Floridians could face substantial increases if they buy health insurance through the state’s new exchange under Obamacare next year.
According to a report from the Florida Office of Insurance Regulation issued last week, insurance premiums will increase 5 to 20 percent for small businesses and 30 to 40 percent for individual plans, on average.
Starting in 2014 under the Affordable Care Act, all Americans must have insurance coverage or face paying penalties of either $95 or 1 percent of adjusted gross income, whichever is higher. Individuals purchasing their own insurance will have options under a four-tier system from state exchanges with major insurance companies. Open enrollment begins on Oct. 1 with coverage taking effect Jan. 1.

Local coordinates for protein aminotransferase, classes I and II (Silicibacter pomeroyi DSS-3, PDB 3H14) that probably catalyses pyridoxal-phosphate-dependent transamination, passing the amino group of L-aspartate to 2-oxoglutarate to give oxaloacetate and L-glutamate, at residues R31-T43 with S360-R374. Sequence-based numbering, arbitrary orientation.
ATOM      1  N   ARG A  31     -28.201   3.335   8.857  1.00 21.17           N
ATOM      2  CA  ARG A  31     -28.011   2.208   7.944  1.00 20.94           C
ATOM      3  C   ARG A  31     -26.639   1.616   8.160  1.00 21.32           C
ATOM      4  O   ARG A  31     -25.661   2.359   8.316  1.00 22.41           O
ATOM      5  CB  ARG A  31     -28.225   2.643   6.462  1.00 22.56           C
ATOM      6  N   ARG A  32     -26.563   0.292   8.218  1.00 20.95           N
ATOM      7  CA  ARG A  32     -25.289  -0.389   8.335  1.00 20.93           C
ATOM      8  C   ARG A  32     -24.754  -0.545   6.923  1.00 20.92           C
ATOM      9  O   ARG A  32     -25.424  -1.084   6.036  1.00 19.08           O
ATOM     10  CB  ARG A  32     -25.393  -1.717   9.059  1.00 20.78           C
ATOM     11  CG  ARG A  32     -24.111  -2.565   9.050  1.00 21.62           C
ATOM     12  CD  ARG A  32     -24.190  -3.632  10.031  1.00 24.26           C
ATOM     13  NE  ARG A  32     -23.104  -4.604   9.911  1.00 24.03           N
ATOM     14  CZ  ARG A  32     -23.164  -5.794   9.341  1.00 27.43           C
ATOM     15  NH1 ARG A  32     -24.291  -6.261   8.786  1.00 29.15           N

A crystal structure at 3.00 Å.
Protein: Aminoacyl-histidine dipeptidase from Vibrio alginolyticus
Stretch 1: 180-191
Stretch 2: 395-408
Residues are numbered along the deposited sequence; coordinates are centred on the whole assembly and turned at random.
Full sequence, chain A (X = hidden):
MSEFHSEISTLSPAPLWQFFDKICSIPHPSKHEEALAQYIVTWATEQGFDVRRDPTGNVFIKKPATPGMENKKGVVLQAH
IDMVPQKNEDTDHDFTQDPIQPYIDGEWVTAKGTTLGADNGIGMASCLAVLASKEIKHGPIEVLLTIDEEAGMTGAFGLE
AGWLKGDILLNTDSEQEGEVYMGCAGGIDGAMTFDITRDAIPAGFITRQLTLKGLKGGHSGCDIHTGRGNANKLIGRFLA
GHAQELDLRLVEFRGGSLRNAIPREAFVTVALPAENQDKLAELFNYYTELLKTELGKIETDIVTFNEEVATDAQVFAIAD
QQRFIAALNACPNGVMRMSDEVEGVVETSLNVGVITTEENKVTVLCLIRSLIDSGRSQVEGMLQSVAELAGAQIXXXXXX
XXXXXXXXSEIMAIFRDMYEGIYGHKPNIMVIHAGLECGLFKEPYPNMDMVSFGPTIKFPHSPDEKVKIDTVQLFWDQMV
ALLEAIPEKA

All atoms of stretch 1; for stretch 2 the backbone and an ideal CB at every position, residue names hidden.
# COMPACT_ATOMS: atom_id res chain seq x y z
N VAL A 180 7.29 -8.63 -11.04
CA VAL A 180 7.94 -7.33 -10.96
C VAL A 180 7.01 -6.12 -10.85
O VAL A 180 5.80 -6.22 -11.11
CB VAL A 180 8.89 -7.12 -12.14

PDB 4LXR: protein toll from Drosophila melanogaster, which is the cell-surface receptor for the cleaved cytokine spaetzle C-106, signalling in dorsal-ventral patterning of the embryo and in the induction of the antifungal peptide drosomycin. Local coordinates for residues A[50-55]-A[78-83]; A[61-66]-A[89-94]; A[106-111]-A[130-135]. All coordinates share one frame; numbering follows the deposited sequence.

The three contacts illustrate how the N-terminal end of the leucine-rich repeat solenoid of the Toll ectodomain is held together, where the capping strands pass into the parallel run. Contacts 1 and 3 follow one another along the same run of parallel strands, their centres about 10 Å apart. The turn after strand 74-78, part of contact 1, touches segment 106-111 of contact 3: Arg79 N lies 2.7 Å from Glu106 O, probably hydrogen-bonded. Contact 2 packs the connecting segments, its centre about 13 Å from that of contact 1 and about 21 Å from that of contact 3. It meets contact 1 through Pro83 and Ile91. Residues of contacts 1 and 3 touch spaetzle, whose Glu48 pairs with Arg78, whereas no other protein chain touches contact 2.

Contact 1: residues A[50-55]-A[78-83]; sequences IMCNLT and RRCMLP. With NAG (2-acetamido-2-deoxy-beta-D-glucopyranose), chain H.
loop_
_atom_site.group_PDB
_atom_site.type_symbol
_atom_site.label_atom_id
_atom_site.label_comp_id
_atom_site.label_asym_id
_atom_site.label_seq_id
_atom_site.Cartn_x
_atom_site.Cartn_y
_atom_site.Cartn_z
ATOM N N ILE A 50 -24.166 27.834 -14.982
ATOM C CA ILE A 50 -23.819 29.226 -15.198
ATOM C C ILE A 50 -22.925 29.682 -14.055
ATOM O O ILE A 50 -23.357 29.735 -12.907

Eleven health insurance carriers have entered the state’s exchange-based program for individual insurance in all 67 of Florida’s counties. Carriers will offer at least basic benefits that cover everyone who applies, and can no longer deny applicants with pre-existing medical conditions. These changes are the thrust for the increase to premiums, according to Kevin McCarty, Florida Insurance Commissioner. There are also limits on how age affects premiums for older patients, a cap on deductibles and new comprehensive benefits plans.
Article written by Cohen Battisti, Attorneys at Law